Small Business Column: Still gaps between education and needs of business

With state exams in full swing, Kehlan Kirwan from the Small Business Show examines why there are still skill gaps between what education provides and what businesses need to fill positions

I watched the debate on RTÉ’s Prime Time last Tuesday night, which focused on third-level institutions and — yet again — a simple debate turned to farce on the national airwaves. An integral part of the debate was missing. Small businesses, which will be looking to hire postgraduates, were absent from the panel.

The gap between the skills of graduates and the skills required by the business community is still noticeable. Time and time again we’re listening to stories about Irish companies being forced to look outside the country to find the right skills.

In my second-ever column for the Irish Examiner I made the argument that small businesses don’t influence social circles around them enough. Included in that was education. It is one of the most important aspects to the future of business in this country and how it will develop over the next 20 years.

Last week, I attended a business bootcamp for the winners of The Student Enterprise Awards at the Nexus Centre, at the University of Limerick. While there, I interviewed the students, most of whom were no older than 17.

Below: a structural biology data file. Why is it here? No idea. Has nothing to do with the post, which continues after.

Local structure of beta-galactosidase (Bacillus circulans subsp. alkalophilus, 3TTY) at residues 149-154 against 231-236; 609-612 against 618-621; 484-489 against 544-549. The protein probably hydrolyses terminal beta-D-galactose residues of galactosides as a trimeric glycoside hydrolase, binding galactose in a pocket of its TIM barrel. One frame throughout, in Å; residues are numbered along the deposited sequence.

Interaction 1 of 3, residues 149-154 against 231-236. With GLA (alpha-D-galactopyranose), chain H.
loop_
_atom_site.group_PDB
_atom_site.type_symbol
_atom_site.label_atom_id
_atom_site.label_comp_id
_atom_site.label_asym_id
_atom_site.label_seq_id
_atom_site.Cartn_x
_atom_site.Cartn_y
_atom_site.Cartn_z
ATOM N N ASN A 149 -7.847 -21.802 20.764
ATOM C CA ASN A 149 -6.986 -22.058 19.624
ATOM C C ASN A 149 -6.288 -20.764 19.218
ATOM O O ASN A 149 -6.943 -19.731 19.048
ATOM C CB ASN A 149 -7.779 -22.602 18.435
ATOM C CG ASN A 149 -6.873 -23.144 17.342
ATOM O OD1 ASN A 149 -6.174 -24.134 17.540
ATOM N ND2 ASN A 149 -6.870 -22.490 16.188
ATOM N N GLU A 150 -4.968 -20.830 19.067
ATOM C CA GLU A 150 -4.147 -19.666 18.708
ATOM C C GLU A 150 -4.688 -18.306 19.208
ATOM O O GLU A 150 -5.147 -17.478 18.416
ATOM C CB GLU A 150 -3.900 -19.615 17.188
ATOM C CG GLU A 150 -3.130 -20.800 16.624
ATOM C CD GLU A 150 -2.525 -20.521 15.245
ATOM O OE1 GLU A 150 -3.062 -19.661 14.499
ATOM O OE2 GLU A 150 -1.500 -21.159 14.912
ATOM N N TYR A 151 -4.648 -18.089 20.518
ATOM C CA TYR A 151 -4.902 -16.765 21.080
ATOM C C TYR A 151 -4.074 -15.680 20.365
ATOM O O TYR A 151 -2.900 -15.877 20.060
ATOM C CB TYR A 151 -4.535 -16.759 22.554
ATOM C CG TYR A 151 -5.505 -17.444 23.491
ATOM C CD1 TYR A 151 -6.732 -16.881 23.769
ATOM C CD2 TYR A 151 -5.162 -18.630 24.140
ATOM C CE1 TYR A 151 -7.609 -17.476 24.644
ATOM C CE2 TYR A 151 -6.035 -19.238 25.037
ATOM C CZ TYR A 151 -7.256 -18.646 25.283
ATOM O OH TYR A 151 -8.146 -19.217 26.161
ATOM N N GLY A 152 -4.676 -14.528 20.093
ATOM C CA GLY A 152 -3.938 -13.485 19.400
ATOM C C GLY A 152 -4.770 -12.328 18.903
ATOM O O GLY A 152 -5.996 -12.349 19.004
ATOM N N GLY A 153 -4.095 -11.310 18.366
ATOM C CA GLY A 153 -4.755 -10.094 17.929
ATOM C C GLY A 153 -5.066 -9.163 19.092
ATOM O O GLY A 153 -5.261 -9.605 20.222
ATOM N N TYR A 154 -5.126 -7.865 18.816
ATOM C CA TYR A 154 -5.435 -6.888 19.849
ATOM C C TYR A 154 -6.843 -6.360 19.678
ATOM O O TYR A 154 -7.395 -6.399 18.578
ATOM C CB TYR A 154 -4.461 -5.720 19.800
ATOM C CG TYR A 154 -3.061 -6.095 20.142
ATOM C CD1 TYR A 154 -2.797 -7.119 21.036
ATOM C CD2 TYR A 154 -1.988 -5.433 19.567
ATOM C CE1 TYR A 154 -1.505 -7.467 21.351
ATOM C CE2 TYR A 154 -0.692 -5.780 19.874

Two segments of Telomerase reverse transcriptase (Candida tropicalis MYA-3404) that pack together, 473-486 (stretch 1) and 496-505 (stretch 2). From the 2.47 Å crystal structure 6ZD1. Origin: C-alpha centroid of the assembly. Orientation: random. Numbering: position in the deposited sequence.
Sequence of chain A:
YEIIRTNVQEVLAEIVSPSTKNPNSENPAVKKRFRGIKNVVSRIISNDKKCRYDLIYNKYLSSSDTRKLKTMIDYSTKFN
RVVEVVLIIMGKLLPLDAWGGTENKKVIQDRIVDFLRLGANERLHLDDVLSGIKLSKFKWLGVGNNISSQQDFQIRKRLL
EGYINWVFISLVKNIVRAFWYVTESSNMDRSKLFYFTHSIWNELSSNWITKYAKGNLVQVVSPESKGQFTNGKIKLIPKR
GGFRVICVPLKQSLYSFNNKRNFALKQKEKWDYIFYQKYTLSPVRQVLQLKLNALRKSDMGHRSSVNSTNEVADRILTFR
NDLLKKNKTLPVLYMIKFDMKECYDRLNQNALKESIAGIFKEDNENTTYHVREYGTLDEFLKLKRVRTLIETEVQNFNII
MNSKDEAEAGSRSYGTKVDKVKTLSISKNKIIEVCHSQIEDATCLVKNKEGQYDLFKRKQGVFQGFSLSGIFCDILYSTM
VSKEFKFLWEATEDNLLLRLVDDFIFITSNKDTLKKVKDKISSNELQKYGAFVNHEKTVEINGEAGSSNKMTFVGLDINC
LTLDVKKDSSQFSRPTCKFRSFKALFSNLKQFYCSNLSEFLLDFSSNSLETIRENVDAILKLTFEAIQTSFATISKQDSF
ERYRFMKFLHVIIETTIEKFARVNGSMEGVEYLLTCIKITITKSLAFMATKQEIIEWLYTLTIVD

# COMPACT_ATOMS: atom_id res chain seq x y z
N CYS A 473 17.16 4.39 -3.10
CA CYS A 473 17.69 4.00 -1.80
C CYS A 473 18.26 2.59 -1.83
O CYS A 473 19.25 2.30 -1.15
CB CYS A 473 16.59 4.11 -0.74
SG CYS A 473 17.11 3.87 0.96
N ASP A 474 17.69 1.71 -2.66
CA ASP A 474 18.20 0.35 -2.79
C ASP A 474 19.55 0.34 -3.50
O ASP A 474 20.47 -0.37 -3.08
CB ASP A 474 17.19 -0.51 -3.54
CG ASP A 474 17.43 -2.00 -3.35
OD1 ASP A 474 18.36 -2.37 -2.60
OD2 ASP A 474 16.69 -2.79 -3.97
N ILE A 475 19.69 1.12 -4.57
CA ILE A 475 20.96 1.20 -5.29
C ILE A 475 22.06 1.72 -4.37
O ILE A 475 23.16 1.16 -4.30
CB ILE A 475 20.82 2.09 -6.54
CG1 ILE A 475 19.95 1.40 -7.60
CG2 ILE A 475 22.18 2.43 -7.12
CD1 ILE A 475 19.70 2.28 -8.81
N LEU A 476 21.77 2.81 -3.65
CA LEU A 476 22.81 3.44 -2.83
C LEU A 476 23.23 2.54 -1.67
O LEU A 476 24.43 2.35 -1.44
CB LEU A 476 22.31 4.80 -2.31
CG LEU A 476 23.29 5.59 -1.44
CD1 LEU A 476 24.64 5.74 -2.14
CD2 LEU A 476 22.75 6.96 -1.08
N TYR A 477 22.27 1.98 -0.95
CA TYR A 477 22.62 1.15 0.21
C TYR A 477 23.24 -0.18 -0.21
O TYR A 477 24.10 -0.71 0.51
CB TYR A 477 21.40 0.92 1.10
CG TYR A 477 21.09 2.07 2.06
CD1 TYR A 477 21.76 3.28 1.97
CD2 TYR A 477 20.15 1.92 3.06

It was an incredible eye-opener. These students had created businesses that had no reason not to go on and be successful. But what was apparent from the people talking to them from the Nexus Centre was that they needed to think differently. This wasn’t school and, so, they needed to challenge not only themselves but what they were listening to. Don’t be afraid to ask questions, you’ll never ‘look stupid’.

My favourite teacher, when I was in school, was my English teacher, Mr Grimes from St Caimin’s in Shannon. He made us challenge assumptions of what Shakespeare and Friel were saying with their works. It is something that I would like to think I have held onto.

That, ultimately, is what the education system should be. An experience of learning rather than an over-exorbitant explanation of something found in a textbook. Anyone can read a book, but the need for students to challenge what they read is lacking. Technology has allowed students of all ages to see another world of learning. One uninhibited by the old styles of education and it changes on a daily basis. With new ideas comes new learning.

Small businesses now need to challenge universities and schools to raise the bar to their level. We can no longer have an argument about education without looking at businesses and start-ups and asking what they need. Working more in tandem with each other, SMEs and the education system can build up the right people for the right jobs. Then, and only then, can the education system be the right requirement for students and business.

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